The U.S. Navy slapped a drinking ban on sailors stationed in Japan on Monday and halted off base liberty after police arrested a U.S. sailor on the southern island of Okinawa on suspicion of drunk driving following a car crash that injured two people.

For decades we have enjoyed a strong relationship with the people of Japan. It is imperative that each sailor understand how our actions affect that relationship and the U.S. Japan alliance as a whole, Rear Admiral Matthew Carter, commander of U.S. naval forces in Japan said in a press release on Monday.

The United States has 18,600 sailors stationed in Japan.

The latest incident came as the U.S. military observes a 30-day mourning period at bases on Okinawa after an American civilian working for the U.S. military there was arrested on suspicion of dumping the body of a 20-year-old Japanese woman.

Renewed anger among residents in Okinawa at the U.S. military presence threatens a plan to relocate the U.S. Marines’ Futenma air base to a less populous part of Okinawa, which was agreed in 1995 after the rape of a Japanese schoolgirl by U.S. military personnel sparked huge anti-base demonstrations.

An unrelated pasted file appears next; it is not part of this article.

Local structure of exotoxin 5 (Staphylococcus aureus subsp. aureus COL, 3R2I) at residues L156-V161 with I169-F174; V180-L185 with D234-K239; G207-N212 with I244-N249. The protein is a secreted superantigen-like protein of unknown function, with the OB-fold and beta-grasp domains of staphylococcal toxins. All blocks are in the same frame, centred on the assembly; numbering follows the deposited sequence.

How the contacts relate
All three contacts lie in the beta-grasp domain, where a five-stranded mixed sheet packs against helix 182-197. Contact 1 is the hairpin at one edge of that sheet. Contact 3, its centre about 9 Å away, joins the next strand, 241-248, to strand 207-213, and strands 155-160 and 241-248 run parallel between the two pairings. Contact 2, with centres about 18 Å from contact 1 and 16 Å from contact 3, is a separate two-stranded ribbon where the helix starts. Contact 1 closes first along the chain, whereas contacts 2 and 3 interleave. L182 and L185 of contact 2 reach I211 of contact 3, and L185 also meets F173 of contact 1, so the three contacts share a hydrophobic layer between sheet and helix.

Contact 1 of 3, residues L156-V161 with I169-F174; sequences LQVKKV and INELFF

Okinawa’s governor and many residents want the marines off the island.

All U.S. Navy sailors in Japan will be kept on base and banned from drinking until,

2 more Marine Corps helicopters have gone down in Okinawa since Saturday

Read Next: 2 more Marine Corps helicopters have gone down in Okinawa since Saturday

All personnel understand the impact of responsible behavior on the U.S.-Japan alliance, the press release said. Sailors living off base will be allowed to travel to and from base and conduct only essential activities.

Read More: Reuters

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